When playing a handicap game of h stones, white should be compensated for each of black's handicap stones (excluding the final one). So white gets h - 1 points compensation.
Compensation in even games, (or komi as it is usually known - from the
japanese), may be set to half a point (or zero), using the 'You cut the cake,
I'll choose which piece' rule.
In other words, who plays black is determined randomly. Black plays their first move, then white chooses whether to play as black, or as white.
Ideally, the game should end after both players have played the
same number of moves (including passes). So if white passes first, then
black passes, then white should pass again (because black played first).
In some cases this may result in white losing the game by half a point. In that case the result could be declared drawn.
Superko and board history
A superko rule implies the existence of a board history (even if only in the player's heads). The creation of a board history can be formalised as follows: After a player has moved, this board position goes into that player's board history.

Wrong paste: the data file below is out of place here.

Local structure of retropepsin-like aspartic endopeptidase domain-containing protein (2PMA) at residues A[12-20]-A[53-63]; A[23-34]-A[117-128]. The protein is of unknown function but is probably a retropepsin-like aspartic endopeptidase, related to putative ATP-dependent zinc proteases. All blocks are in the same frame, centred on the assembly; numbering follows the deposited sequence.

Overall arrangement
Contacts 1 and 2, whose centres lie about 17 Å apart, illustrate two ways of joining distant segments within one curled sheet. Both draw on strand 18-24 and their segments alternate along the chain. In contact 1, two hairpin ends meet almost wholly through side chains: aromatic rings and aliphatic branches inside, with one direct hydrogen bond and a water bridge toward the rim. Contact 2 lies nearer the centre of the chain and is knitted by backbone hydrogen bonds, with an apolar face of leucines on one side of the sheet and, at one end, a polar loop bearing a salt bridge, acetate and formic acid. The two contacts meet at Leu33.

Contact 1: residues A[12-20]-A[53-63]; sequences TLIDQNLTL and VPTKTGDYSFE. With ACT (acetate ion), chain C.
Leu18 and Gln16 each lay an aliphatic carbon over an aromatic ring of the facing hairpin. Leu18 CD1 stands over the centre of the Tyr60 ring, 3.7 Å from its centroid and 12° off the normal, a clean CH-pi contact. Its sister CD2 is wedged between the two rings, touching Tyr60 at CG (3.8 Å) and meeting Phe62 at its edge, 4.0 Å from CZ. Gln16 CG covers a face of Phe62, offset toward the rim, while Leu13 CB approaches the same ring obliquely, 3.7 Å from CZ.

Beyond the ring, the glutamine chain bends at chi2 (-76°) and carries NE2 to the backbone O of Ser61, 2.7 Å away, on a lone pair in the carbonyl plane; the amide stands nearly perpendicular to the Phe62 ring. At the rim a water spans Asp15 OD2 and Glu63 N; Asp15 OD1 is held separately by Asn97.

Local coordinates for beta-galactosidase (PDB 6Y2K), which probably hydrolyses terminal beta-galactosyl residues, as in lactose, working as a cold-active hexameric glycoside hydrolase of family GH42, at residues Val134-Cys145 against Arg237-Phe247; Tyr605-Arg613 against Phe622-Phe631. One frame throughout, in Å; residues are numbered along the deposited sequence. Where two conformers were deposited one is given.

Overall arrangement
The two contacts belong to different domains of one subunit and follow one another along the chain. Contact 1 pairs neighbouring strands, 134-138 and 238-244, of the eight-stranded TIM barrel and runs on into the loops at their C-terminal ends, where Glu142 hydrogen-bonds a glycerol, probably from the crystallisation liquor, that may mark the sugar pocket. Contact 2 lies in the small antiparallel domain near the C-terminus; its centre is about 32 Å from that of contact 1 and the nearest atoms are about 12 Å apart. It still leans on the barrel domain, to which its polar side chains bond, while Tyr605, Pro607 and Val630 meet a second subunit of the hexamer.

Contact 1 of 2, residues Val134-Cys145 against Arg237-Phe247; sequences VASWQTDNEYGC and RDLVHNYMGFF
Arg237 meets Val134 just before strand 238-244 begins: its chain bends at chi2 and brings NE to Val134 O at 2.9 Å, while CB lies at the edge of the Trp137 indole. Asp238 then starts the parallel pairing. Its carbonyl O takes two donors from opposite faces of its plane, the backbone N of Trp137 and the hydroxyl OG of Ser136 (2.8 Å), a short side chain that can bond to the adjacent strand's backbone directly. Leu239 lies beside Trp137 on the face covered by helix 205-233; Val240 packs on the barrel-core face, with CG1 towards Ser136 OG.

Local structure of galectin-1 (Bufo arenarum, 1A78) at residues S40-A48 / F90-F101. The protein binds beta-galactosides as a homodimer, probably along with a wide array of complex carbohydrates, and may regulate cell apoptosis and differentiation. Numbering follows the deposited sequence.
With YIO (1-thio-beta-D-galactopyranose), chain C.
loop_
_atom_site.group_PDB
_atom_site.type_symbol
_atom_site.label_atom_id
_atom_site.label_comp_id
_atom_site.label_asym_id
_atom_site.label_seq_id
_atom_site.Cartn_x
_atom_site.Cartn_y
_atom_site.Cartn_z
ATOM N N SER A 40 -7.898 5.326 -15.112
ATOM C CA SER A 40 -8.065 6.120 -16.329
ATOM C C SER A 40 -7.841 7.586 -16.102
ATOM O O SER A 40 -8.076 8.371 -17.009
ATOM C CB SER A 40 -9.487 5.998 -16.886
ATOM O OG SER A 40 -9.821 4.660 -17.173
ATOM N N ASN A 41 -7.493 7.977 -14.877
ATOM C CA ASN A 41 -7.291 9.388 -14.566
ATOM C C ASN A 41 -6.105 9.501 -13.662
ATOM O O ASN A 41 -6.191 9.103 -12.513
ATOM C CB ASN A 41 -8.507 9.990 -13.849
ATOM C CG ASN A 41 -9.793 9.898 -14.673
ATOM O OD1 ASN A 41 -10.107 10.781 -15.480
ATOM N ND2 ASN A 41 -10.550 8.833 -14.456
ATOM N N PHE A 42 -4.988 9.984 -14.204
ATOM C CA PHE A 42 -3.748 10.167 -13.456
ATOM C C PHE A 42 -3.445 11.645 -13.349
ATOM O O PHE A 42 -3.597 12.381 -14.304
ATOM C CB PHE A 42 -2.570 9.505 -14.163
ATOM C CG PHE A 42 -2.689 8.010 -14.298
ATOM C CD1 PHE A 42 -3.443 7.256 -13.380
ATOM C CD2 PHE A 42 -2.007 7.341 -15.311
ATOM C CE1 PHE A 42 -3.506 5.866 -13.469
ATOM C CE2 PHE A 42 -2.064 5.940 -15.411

Superko and passing
When a player passes, does that clear the board history? Maybe it should clear the board history only for the player who passes. So only those board positions where the other player just played are kept in someones board history. Somewhere in the 1 by 5 'tree' is a case where the board looks the same but a different person is to move.
Taking account of symmetries, the total number of board configurations can be calculated exactly using Polya Enumeration. Its about 3361/8. exact number
The number possible if colour toggling is dreamt of, can be bounded using similar methods. exact numbers do you want to know more?
Superko and symmetry
Is playing a move and rotating the board 180 degrees a way of avoiding superko restrictions? Some small board 'solutions' (1x5?) do not take this question into account.
eg. --x-- -> -ox-- -> x-x-- -> x-xo- -> x-x-x -?> -ox-x
notion from deep within puzzling discussion
The explanation of the rules may be more entertaining than the game itself
A deeply perverted attempt at the categorisation of balanced forms